It won’t be long before the trees put on their spectacular shows of autumn colour and the last summer vegetables present themselves for cutting, but there’s no need to write off the gardening year just yet.
In fact, September is a prime month to sow various hardy annuals ready for a superb display next year.
Putting in seeds while the ground is still warm means that they’ll have a few weeks to get going and make small plants ahead of the onset of winter and, once the weather starts to warm up and the light levels increase in a few months’ time, they’ll have a head start over their springsown equivalents.
Hardy annuals that do well when sown in autumn include pot marigold, Calendula officinalis; love-in-a-mist, Nigella damascena; cornflower, Centaurea cyanus; Californian poppy, Eschscholzia californica; and poached egg plant, Limnanthes douglasii, the latter being great for attracting beneficial insects such as aphid-eating hoverflies.
Other seeds to consider putting in now include green manures, which perform a double role of providing nutrient-rich plant material to replenish depleted soils and preventing soil erosion from winter rains and winds by holding on to the ground with their roots.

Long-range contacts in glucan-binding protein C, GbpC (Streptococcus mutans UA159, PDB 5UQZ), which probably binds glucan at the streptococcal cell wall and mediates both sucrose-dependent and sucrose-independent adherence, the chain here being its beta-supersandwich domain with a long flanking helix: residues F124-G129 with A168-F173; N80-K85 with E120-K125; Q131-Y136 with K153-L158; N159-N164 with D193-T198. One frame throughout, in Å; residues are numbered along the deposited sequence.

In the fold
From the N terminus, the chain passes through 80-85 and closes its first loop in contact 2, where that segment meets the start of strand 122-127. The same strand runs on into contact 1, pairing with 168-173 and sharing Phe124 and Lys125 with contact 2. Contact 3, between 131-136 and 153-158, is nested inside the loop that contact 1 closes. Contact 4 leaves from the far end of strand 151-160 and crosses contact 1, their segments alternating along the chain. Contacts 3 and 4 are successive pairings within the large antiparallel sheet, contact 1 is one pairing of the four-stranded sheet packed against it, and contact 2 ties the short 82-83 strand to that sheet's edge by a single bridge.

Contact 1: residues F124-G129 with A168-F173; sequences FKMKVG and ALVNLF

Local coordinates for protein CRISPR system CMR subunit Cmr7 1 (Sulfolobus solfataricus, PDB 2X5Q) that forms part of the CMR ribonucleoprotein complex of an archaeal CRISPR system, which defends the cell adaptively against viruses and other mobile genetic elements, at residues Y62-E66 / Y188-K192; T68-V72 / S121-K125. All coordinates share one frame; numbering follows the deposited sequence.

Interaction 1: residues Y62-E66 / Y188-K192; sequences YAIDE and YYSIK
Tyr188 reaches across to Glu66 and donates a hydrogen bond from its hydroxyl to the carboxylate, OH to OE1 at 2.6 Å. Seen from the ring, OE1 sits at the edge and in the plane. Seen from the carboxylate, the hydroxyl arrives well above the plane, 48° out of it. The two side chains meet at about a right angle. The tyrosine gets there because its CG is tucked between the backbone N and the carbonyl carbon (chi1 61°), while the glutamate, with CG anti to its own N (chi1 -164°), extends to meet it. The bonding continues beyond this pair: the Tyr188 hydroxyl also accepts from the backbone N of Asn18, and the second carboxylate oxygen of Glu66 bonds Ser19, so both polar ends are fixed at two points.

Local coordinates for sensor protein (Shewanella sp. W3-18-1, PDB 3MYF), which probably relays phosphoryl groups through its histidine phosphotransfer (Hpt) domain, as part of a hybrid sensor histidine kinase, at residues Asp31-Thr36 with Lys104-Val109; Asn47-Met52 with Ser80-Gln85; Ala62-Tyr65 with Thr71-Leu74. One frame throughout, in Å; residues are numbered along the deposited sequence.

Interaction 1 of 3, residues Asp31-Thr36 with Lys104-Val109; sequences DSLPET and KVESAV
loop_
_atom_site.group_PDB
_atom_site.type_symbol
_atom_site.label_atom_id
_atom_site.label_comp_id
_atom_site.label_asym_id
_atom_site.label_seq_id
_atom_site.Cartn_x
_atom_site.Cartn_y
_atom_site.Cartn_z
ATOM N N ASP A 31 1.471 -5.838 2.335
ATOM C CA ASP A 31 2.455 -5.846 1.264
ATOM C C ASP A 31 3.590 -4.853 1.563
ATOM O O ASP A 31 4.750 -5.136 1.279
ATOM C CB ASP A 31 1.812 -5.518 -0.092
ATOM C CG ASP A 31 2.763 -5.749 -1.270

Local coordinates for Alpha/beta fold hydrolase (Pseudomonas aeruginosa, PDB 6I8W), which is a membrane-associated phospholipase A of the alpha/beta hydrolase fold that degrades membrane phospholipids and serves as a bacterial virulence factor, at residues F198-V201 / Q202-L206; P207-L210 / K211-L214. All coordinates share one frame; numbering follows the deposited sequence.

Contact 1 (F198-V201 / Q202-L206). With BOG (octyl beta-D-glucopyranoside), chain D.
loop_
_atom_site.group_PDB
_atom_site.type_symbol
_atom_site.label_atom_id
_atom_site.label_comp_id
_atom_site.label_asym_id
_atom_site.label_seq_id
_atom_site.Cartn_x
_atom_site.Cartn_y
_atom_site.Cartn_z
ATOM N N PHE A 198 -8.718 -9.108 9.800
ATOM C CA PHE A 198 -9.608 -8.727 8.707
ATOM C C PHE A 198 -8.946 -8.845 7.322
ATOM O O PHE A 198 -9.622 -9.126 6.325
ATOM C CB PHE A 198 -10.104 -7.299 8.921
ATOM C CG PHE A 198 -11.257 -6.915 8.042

Phacelia tanacetifolia is a particularly good example, producing plenty of leaves to dig in. It’s also a great flower to grow in the cutting garden, producing plenty of beautiful purple flowers that are much loved by bees and hoverflies.
Along with seed sowing, a little effort directed towards digging up and splitting perennial flowers will result in borders bursting with blooms the following year.
Doing this job now means crowded groups of plants will have room to breathe and divisions will get the chance to put down roots in their new locations before they die back over winter.
Hardy geraniums, Astrantia, Crocosmia, sea holly ( Eryngium), Euphorbia, Hosta and day lily ( Hemerocallis) can all be dug up, split and re-planted in September ready for a super display the following year.
This month is a good time to dig up and divide bearded irises to ensure flowering and increase stocks, although remember to re-plant them so that a certain amount of their rhizome is above the ground so that they can build themselves up by soaking up the last remaining rays of sun.
Multiplying plants from existing stock isn’t an activity that’s restricted to the flower borders, however.
The fruit garden is another good spot in which to be busy in September, with various plants producing runners for the following year.
This is a good time to transplant young strawberries and dig up emerging summerfruiting raspberry plants and transfer them to fresh ground so they have less competition the following year. Remember to ensure that all divided plants get plenty of water to help them get established.
September is a bitter-sweet month; still warm enough to enjoy the last days of summer but loaded with the prospect of dark, colder days to come.
Spending time in the garden now means there will be plenty to look forward to in the year ahead.